Considered by critics as one of the greatest American musicals, “Gypsy” contains one of the most complex characters in musical theater, Mama Rose, a quintessential stage mother who does not follow the Broadway tradition of characters the audience can love. When at its best, the show takes this unlovable character and makes you, at the very least, care about why she is who she is.
The play is based loosely on the memoirs of burlesque star Gypsy Rose Lee and is focused on the efforts of her mother, Mama Rose, to thrust her two daughters into the stardom she never had; attempting to live life vicariously through their success.
With a book by Arthur Laurents, music by Jule Styne, lyrics by Stephen Sondheim and staging by Jerome Robbins, the show opened on Broadway in 1959 with Ethel Merman completing creative Dream Team as Rose. Numerous revivals and productions since then have continued to enthrall audiences with songs such as “Everything’s Coming up Roses,” “Let Me Entertain You” and “Together, Wherever We Go.”
From March 6 to 25, Riverside Theatre will present “Gypsy” on the Stark Stage.
Playing the part of Louise, who would eventually take the stage name Gypsy Rose Lee, is Austen Danielle Bohmer. Broadway’s Jacquelyn Piro Donovan and Bob Walton will star as Rose and Herbie, with Charity Van Tassel as Louise’s sister Dainty June.
After graduating with honors in May from the Conservatory of Theatre Arts at Webster University, Bohmer moved to New York and, in a story worthy of Broadway, got a role as Louise in her first production at the John W. Engeman Theater this past fall. She will reprise the character in her Riverside debut and spoke recently about the role she loves.
“Not only is Louise one of the most wonderfully written roles in musical theater, it is one of my dream roles,” says Bohmer. “I’ve probably been subconsciously preparing since I was a little girl. Her (story) arc is very well written. Not so many roles go from one extreme to the other. She is a small little girl, trying to make herself smaller and suddenly she’s thrust into the spotlight and becomes a force to be reckoned with. Gypsy Rose Lee was a major figure. To figure out the moments of discovery and growth is really exciting.”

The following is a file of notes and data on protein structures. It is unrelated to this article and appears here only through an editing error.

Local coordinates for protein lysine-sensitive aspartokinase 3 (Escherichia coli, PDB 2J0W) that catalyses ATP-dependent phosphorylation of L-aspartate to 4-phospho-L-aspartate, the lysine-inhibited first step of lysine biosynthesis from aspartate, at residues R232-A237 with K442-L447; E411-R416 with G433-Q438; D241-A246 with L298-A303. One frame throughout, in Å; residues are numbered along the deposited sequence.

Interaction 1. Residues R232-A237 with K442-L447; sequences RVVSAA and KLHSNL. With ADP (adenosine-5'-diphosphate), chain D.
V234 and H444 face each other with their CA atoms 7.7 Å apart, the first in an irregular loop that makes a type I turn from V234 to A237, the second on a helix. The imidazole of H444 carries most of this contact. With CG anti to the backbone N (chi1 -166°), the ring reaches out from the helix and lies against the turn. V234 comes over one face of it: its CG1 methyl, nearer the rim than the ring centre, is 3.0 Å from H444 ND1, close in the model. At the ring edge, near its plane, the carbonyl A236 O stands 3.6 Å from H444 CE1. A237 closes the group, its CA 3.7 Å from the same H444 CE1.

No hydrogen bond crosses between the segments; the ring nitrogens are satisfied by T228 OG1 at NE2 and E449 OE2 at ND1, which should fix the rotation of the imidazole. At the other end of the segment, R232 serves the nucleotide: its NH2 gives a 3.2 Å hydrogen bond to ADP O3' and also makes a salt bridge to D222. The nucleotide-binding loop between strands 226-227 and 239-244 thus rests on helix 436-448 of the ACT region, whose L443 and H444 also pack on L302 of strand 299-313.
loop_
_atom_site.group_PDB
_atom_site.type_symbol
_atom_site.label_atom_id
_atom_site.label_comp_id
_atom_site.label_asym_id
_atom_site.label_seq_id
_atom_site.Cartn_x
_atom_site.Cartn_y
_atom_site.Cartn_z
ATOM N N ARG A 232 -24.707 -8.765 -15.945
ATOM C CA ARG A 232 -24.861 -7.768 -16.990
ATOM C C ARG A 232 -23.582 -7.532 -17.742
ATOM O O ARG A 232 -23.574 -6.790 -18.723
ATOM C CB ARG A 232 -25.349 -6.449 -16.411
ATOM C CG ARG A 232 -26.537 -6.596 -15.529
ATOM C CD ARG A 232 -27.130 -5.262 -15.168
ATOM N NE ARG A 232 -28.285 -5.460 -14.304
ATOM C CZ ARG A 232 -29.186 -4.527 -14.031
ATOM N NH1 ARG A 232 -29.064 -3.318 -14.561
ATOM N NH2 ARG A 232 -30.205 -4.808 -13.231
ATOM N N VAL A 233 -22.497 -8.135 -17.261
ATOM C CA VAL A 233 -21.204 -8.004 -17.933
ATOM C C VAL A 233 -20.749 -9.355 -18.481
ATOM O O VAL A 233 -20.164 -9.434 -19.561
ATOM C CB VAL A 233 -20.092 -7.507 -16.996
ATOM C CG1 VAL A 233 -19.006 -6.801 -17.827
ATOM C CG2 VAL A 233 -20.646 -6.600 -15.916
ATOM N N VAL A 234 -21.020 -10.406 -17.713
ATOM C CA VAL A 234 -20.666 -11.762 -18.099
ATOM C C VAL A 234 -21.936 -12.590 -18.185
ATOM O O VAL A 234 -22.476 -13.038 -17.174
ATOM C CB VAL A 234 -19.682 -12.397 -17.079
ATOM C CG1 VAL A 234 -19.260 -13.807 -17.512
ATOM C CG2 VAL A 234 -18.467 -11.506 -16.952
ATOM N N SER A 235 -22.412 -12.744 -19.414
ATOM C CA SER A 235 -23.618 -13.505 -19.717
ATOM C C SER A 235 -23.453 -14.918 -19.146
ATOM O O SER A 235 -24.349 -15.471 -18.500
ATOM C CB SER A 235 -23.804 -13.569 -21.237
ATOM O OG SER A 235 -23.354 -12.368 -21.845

Bohmer appreciates the way the show is constructed, finding just the right balance of song and story.
“It has songs that are the epitome of character development, that look into the heart and mind,” she says. “They give an inside peek. I can’t believe the scenes that are written in the book. It could almost be a play and that’s rare; for the song and book to both be so strong. ‘Gypsy’ could exist without the music and we’d still be incredibly moved.”
Bohmer feels that the family dynamics resonate with many people, despite Mama Rose being so extreme.
“I don’t think Mama Rose is a monster,” says Bohmer. “I find her incredibly caring. She cares so much and wants her daughter to have the life she couldn’t. It is selfish, but she cares so much her judgment is clouded. At the core is the mother-daughter relationship and that speaks to a lot of people.”
The young actor is looking forward to the opportunity to play the same role just months later with different artists and directors.
“One of my favorite things about doing it multiple times is the intricacies actors find about playing the role,” she explains. “There are so many ways to do this. (For Mama Rose) there is something within her that humanizes her. These are great roles for women. The dynamic in the show is about Herbie, Louise and Mama Rose. For two to be women is so exciting. They are not fragile ingénues whose goals are to find love, get married and have children. That was really rare for the time period. They are really powerful women. It’s exciting to forge your own path and figure out where your place is in the world.”
Bohmer says playing the role twice may not be enough. “I’ll do it as many times as they’ll let me.”
The Riverside Theatre, 3250 Riverside Park Dr., presents the musical “Gypsy” March 6-25. Call 772-231-6990 or visit www.riversidetheatre.com.